What’s next for AI and OT?

Already, AI is quickly being adopted on the IT side. That adoption may also impact OT as, increasingly, these two environments continue to merge. An incident on the IT side can have OT implications, as the Colonial pipeline demonstrated when a ransomware attack resulted in a halt to pipeline operations. Increased use of AI in IT, therefore, may cause concern for OT environments. 

The first step is to put checks and balances in place for AI, limiting adoption to lower-impact areas to ensure that availability is not compromised. Organizations that have an OT lab must test AI extensively in an environment that is not connected to the broader internet.

Like air-gapped systems that do not allow outside communication, we need closed AI built on internal data that remains protected and secure within the environment to safely leverage the capabilities gen AI and other AI technologies can offer without putting sensitive information and environments, human beings or the broader environment at risk.

A taste of the future — today

The potential of AI to Strengthen our systems, safety and efficiency is almost endless, but we need to prioritize safety and reliability throughout this interesting time. All of this isn’t to say that we’re not seeing the benefits of AI and machine learning (ML) today. 

So, while we need to be aware of the risks AI and ML present in the OT environment, as an industry, we must also do what we do every time there is a new technology type added to the equation: Learn how to safely leverage it for its benefits. 

Matt Wiseman is senior product manager at OPSWAT.


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Sun, 20 Aug 2023 17:32:00 -0500 Matt Wiseman, Opswat en-US text/html
Killexams : Microsoft Hires AWS's Puneet Chandok To Lead India Operations

This story was first published on the Benzinga India portal.

Microsoft Corp MSFT has announced the appointment of Puneet Chandok as Corporate Vice President of Microsoft India and South Asia, effective from September 1, 2023.

Chandok will assume operational responsibilities from Anant Maheshwari and will oversee the integration of Microsoft's businesses across South Asia, including Bangladesh, Bhutan, Maldives, Nepal, and Sri Lanka.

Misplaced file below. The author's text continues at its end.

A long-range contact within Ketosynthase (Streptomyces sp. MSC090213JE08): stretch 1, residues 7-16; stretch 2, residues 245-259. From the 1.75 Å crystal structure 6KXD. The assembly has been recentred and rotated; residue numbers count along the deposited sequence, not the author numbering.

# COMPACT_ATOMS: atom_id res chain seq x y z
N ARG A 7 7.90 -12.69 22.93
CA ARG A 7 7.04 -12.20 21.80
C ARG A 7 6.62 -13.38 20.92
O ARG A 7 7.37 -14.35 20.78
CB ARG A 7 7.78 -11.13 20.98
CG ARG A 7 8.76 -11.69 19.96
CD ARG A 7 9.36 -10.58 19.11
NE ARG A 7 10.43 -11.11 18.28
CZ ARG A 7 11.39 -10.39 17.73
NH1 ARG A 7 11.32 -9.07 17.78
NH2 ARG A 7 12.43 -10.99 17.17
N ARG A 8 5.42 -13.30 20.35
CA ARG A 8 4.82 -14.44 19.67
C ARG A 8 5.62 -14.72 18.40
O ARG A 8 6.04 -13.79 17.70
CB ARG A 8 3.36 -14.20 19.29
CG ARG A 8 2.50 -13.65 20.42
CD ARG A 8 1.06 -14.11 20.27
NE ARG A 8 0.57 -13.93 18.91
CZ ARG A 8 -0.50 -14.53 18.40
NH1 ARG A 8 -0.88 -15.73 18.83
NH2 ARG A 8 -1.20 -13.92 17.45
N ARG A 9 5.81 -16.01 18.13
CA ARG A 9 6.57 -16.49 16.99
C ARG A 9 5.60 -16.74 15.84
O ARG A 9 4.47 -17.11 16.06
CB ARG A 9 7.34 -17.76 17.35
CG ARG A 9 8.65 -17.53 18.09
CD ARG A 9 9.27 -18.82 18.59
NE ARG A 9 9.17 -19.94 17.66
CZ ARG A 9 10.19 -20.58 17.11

This move aims to boost the company’s presence in the region while deepening its focus on key industries through a customer-centric approach with generative AI at its core, according to the press release issued by Microsoft.

Ahmed Mazhari, President Microsoft Asia, expressed delight at Chandok’s appointment, citing his strong track record of building and growing technology businesses and leveraging technology to deliver impact and change.

Puneet joins Microsoft from Amazon Web Services, where he led the company's India and South Asia businesses, working closely with enterprises, digital businesses, startups, and SMBs to help them reduce technical debt, bring in agility, and innovate. 

Read Next: This US Investment Giant Thinks It’s The Perfect Time To Enter India’s Credit Market: Here’s Why

© 2023 Benzinga does not provide investment advice. All rights reserved.

Tue, 01 Aug 2023 05:16:00 -0500 text/html
Killexams : Crypto this Wednesday: SpiritSwap Closes Operations, Aptos Labs and Microsoft Partner, and More No result found, try new keyword!Decentralized exchange (DEX) SpiritSwap, built on the Fantom platform, will cease operations from September ... a digital assistant based on Microsoft AI to answer questions about its blockchain. Wed, 09 Aug 2023 06:05:00 -0500 en-us text/html Killexams : Legal Tech Rundown: BriefCatch, Infodash Funding, Travers Smith Rolls Out Gen AI Chatbot and More

The fast-paced legal tech world is constantly evolving. At Legaltech News, we always try to bring you the latest news on hirings, product and feature releases, new integrations, legal tech mergers and acquisitions, and more. The Legal Tech Rundown is a periodic update of legal tech stories that might have gone under the radar over the past few weeks.

Aderant: On Aug. 8, legal business management provider Aderant announced two new updates to its iTimekeep time-tracking software. The first, iTimekeep’s Passive Time Assistant, aims to track and capture time in the background via analyzing users’ meetings, emails and other data. What’s more, the Passive Time Assistant automatically assigns the relevant client and matter to a time entry. Aderant also announced the iTimekeep’s Time Narrative Assistant, which analyzes which time entries are most likely to be approved by clients, and which need revision. While Passive Time Assistant was released in August, the Time Narrative Assistant will become available in a few months. Both updates are powered by the artificial intelligence virtual assistant MADDI, which Aderant introduced in June.